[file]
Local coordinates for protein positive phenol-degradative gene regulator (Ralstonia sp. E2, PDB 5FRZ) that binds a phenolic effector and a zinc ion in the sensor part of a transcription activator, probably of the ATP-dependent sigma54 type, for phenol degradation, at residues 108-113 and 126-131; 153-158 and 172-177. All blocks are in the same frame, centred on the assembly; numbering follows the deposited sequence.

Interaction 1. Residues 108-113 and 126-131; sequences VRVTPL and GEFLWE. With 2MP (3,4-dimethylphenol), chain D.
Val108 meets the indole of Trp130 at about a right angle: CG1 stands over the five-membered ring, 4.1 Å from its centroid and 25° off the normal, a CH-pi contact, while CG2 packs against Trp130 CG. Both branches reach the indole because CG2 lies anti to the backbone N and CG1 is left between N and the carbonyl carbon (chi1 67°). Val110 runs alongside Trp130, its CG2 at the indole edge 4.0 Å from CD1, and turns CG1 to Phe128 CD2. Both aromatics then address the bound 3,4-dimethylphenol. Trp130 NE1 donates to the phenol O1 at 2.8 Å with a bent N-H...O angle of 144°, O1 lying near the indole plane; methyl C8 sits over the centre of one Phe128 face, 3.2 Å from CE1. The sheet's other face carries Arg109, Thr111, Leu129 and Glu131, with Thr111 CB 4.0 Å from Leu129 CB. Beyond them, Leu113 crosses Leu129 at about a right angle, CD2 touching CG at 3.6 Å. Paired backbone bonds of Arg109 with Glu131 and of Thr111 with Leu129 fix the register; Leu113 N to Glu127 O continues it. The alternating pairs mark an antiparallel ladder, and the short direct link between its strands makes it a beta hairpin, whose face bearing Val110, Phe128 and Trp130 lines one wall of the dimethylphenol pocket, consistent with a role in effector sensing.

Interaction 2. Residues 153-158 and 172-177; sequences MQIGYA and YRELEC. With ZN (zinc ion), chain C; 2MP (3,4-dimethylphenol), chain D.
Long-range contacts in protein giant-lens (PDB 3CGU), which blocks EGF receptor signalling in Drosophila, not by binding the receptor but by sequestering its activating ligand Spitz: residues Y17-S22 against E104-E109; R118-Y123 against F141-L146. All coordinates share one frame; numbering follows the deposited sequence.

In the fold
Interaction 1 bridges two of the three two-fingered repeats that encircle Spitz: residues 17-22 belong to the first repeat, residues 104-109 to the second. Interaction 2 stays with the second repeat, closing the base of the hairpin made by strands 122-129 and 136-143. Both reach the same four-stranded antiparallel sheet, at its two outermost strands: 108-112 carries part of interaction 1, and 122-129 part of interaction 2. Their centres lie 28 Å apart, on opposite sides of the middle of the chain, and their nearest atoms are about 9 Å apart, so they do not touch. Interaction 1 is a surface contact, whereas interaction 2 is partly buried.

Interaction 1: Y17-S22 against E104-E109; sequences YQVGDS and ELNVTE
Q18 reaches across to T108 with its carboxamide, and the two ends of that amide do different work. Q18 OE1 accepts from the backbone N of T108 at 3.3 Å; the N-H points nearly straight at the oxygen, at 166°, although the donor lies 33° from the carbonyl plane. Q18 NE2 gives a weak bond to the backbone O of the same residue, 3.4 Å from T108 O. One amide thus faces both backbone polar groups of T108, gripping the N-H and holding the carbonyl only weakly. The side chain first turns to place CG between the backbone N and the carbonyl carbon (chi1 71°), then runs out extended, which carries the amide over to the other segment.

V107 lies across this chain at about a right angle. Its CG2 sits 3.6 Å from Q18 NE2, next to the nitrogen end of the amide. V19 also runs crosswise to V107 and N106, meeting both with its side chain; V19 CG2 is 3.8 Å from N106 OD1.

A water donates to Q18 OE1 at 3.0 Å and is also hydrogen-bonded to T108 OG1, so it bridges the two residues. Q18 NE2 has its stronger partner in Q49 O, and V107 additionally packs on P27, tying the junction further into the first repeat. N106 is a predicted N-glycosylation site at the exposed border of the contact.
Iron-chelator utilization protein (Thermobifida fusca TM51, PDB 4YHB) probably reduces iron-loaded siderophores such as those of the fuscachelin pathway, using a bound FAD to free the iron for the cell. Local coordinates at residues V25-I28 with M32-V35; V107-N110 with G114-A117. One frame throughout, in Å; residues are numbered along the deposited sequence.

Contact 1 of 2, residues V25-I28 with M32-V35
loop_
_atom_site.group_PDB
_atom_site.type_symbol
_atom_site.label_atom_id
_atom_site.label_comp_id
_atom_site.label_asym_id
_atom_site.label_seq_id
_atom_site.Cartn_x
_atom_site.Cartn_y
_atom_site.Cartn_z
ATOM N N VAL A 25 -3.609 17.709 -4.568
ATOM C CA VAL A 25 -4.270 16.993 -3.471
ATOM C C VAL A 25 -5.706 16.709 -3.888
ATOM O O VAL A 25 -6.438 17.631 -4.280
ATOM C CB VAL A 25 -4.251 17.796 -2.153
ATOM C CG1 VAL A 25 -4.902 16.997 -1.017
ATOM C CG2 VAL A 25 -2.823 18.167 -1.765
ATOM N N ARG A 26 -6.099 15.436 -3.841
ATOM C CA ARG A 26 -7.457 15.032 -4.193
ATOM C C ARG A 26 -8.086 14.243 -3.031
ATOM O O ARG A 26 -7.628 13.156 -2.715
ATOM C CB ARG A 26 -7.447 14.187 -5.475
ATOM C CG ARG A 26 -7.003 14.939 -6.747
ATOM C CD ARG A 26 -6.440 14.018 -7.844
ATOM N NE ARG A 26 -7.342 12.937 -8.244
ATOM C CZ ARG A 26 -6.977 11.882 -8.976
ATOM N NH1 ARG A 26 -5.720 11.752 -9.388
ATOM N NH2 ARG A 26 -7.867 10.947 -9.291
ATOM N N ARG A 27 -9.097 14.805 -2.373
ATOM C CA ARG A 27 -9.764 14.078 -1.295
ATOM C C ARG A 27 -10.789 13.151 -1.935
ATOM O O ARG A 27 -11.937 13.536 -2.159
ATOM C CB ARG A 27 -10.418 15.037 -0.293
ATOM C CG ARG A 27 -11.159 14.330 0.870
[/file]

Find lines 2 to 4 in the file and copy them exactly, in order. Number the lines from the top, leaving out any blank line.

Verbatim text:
Interaction 1. Residues 108-113 and 126-131; sequences VRVTPL and GEFLWE. With 2MP (3,4-dimethylphenol), chain D.
Val108 meets the indole of Trp130 at about a right angle: CG1 stands over the five-membered ring, 4.1 Å from its centroid and 25° off the normal, a CH-pi contact, while CG2 packs against Trp130 CG. Both branches reach the indole because CG2 lies anti to the backbone N and CG1 is left between N and the carbonyl carbon (chi1 67°). Val110 runs alongside Trp130, its CG2 at the indole edge 4.0 Å from CD1, and turns CG1 to Phe128 CD2. Both aromatics then address the bound 3,4-dimethylphenol. Trp130 NE1 donates to the phenol O1 at 2.8 Å with a bent N-H...O angle of 144°, O1 lying near the indole plane; methyl C8 sits over the centre of one Phe128 face, 3.2 Å from CE1. The sheet's other face carries Arg109, Thr111, Leu129 and Glu131, with Thr111 CB 4.0 Å from Leu129 CB. Beyond them, Leu113 crosses Leu129 at about a right angle, CD2 touching CG at 3.6 Å. Paired backbone bonds of Arg109 with Glu131 and of Thr111 with Leu129 fix the register; Leu113 N to Glu127 O continues it. The alternating pairs mark an antiparallel ladder, and the short direct link between its strands makes it a beta hairpin, whose face bearing Val110, Phe128 and Trp130 lines one wall of the dimethylphenol pocket, consistent with a role in effector sensing.

Interaction 2. Residues 153-158 and 172-177; sequences MQIGYA and YRELEC. With ZN (zinc ion), chain C; 2MP (3,4-dimethylphenol), chain D.